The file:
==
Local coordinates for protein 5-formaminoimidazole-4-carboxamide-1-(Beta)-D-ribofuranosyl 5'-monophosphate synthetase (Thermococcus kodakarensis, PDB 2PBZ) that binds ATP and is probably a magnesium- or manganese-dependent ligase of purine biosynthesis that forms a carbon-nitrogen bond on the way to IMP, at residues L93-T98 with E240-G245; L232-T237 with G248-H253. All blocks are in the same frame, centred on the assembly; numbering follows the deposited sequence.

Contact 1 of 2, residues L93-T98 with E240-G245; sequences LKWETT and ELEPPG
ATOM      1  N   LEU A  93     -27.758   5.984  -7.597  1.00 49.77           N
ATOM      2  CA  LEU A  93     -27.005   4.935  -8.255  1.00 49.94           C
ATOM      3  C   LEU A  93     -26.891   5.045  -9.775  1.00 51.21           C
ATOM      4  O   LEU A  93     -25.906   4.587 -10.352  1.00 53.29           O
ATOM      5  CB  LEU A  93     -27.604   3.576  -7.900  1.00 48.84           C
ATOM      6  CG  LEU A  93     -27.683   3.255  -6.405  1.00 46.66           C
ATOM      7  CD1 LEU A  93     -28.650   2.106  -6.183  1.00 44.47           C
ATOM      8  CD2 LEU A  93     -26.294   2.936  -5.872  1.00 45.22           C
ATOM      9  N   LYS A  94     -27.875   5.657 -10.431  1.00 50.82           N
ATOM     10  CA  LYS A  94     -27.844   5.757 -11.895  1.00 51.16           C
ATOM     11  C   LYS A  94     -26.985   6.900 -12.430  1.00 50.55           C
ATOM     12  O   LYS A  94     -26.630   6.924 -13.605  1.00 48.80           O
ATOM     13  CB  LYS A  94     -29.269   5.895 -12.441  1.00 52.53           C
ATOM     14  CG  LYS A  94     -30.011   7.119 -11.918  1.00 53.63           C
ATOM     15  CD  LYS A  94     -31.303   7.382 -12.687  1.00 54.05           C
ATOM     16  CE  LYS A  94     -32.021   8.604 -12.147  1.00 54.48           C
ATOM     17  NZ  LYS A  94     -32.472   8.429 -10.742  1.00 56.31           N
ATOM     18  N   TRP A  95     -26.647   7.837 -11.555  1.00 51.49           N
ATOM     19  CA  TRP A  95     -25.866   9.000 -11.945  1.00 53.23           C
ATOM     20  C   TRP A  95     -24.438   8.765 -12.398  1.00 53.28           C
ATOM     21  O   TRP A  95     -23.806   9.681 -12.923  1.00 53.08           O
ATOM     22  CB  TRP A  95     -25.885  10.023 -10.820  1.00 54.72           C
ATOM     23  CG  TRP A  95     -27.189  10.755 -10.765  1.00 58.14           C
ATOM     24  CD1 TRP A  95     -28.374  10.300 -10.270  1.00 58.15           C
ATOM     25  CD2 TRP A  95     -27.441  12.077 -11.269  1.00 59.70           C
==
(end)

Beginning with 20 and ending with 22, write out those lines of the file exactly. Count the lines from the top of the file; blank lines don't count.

ATOM     18  N   TRP A  95     -26.647   7.837 -11.555  1.00 51.49           N
ATOM     19  CA  TRP A  95     -25.866   9.000 -11.945  1.00 53.23           C
ATOM     20  C   TRP A  95     -24.438   8.765 -12.398  1.00 53.28           C